Our observation that lysozyme expression becomes mislocalised and the stem/progenitor cell zone was expanded is consistent with a recent paper identifying HUWE1 in regulating the intestinal stem cell niche via direct modulation of EPHB3 stability (Dominguez‐Brauer et al, 2016). However, we believe that the impact of Paneth cell marker mislocalisation due to increased EPHB3 stabilisation is insufficient to explain the tumourigenic phenotype observed in both studies. Firstly, although expression of lysozyme was mislocalised, Paneth cell secretory vesicles and MMP7 expression were not, suggesting this phenotype may be the consequence of perturbed lineage commitment rather than gross changes in Paneth cell localisation. In addition, previous studies have shown induction of Paneth cell mislocalisation via perturbation of EPHB/EPHRINB gradient leads to modest changes in tumourigenic with the most striking aspect being CRC progression. Of note, we did not observe any invasive carcinomas in our Apcfl/+ Huwe1‐deficient mice. Rather, we observed an ~40‐fold increase in tumour number together suggesting changes in EPHB3 stabilisation are not the primary cause of tumour initiation following Huwe1 deletion. Notably, we also observed increased tumour formation initiated directly from LGR5‐positive stem cells in Huwe1‐deficient intestines. Using a stem cell‐specific cre, we were able to show not only accelerated tumourigenic, but also maintenance of the lysozyme expression phenotype observed in normal tissue. As stem cells are proposed to be the cell of origin of colorectal cancer (Barker et al, 2009), the increased propensity of those lacking Huwe1 to undergo transformation may in part explain its tumour‐suppressive role. However, as yet there is no evidence that increased numbers of intestinal stem cells would lead to transformation. Indeed, one might predict that increased stem cell number might increase stem cell competition, so the chance that a second mutation in APC is fixed is reduced (Vermeulen et al, 2013). Moreover, we did not observe tumour formation in intestines deficient for Huwe1 alone, even a year post‐induction suggesting that disruption of homoeostasis (e.g. deregulation of stem cell markers and Paneth cells) was not sufficient in driving carcinogenesis. The significance of previously reported roles of HUWE1 and WNT signalling is still to be determined. We only saw activation of a subset of ISC signature WNT targets and not general targets such as AXIN2, and there were no changes in nuclear β‐catenin. More importantly, all tumours lost the second copy of Apc, and once this occurred, WNT target expression was similar between wild‐type and Huwe1‐deficient intestines. Together, this would suggest that neither the disruption of homoeostasis nor WNT signalling can explain the rapid tumourigenic observed. Thus, we think it is most likely that tumours arise due to different tumour‐suppressive mechanisms exerted by HUWE1.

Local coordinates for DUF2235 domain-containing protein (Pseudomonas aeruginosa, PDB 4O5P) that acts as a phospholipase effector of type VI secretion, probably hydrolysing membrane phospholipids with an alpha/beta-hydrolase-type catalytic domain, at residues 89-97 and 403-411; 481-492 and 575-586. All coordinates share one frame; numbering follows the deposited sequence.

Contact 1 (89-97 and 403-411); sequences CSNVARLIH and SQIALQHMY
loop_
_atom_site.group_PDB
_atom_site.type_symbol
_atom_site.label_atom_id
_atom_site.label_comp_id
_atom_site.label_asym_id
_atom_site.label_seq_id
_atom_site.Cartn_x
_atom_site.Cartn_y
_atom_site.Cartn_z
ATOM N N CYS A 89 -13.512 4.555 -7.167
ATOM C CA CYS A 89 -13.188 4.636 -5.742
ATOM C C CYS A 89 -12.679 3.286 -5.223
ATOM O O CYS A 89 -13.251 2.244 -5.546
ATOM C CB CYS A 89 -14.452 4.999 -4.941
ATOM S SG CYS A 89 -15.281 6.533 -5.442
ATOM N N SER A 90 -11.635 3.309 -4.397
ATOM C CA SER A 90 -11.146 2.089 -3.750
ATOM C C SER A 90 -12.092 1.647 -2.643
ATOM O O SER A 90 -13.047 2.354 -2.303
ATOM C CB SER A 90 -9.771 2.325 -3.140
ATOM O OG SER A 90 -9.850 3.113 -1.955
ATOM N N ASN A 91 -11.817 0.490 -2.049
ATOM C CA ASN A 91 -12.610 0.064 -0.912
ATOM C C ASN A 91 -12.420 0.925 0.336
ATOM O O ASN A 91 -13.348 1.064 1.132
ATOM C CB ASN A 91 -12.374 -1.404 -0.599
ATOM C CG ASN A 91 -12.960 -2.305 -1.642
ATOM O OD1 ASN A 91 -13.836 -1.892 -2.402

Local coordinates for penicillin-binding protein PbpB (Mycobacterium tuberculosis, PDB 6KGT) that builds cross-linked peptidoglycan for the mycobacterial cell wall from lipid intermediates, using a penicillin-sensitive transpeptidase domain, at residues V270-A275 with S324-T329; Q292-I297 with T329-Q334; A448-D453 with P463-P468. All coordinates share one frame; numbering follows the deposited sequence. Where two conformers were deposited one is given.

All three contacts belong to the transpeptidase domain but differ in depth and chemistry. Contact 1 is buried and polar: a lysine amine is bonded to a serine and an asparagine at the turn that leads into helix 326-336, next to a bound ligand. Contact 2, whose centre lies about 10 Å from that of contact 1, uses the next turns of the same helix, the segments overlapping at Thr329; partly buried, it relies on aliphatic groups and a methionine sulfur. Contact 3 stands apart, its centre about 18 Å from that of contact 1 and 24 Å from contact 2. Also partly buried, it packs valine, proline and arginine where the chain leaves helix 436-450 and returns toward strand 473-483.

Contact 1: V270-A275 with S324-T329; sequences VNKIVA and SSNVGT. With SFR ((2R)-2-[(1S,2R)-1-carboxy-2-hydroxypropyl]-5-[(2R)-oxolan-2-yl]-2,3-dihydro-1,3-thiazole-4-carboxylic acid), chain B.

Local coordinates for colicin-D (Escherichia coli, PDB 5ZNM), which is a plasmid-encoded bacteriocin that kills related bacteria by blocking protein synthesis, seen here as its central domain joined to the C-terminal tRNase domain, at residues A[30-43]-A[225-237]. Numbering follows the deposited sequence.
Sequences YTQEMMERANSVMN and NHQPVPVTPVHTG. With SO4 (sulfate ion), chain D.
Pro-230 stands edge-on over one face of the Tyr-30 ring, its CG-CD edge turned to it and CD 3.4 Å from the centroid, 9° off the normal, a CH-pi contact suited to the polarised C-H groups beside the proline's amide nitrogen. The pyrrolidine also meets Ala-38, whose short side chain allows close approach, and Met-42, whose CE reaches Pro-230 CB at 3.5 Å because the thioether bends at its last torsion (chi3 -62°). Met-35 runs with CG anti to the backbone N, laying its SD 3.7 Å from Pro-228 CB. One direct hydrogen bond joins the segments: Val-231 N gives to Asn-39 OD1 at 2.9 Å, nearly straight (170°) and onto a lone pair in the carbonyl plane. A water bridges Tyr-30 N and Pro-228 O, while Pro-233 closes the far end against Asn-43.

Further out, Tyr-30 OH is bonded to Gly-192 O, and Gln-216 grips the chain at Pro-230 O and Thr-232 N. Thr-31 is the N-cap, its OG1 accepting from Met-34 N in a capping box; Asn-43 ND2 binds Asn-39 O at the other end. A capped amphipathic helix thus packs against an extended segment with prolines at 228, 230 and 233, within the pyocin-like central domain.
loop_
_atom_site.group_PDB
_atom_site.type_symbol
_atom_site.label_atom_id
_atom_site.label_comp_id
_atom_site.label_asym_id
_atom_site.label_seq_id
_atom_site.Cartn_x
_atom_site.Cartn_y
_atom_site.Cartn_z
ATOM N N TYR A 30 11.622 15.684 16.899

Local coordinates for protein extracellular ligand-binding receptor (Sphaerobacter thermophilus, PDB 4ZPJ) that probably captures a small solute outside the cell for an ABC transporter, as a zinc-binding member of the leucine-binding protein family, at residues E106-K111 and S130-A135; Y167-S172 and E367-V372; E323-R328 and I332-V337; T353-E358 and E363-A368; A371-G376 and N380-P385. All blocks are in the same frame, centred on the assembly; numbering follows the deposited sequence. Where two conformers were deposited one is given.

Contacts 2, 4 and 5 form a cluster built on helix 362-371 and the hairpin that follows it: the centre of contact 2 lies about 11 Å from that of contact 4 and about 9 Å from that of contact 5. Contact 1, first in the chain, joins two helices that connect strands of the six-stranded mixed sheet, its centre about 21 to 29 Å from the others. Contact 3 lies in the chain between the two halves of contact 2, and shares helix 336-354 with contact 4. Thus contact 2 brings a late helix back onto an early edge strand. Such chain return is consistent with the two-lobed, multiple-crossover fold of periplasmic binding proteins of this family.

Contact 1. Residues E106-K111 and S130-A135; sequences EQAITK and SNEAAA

Particularly pertinent to this was our observation of high levels of DNA damage in Huwe1‐deficient tissue and tumours. Our finding that, in addition to increased levels of DNA damage, Huwe1‐deficient tumours display additional sensitivity to DNA‐damaging agents is in agreement with previous reports (Farmer et al, 2005; Hay et al, 2005). A number of previous studies have identified HUWE1 as an important mediator of DNA repair via modulation of proteins such as MUTY, BRCA1, POLB and TP53 (Chen et al, 2005; Parsons et al, 2009; Dorn et al, 2014; Wang et al, 2014). Interestingly, alongside mediating DNA damage response, a recent paper has identified a mechanism via which Huwe1 loss can drive DNA damage accumulation. Choe and colleagues reported HUWE1 promotes replication of damaged DNA via interaction with PCNA leading to efficient H2AX signalling (Choe et al, 2016). In the absence of Huwe1, DNA damage accumulates and, similar to our own findings, cells show increased sensitivity to DNA‐damaging agents. This is in agreement with another study identifying H2AX as a direct target for HUWE1‐mediated degradation (Atsumi et al, 2015) and our own findings that γ‐H2AX accumulates in intestinal epithelial cells following Huwe1 deletion. Together, these data suggest HUWE1 is a critical mediator of DNA damage response and repair and loss of Huwe1 can drive DNA damage accumulation. They also indicate an additional important facet of HUWE1‐mutated colorectal tumours—that they may be exquisitely sensitive to DNA‐damaging agents and may therefore respond better to them. This is supported by our finding that patients whose tumours express low levels of HUWE1 expression respond better to adjuvant chemotherapy treatment than those with high levels of HUWE1. Due to the relatively high prevalence of HUWE1 mutations in a number of cancer types, this may indicate an important therapeutic window for their treatment.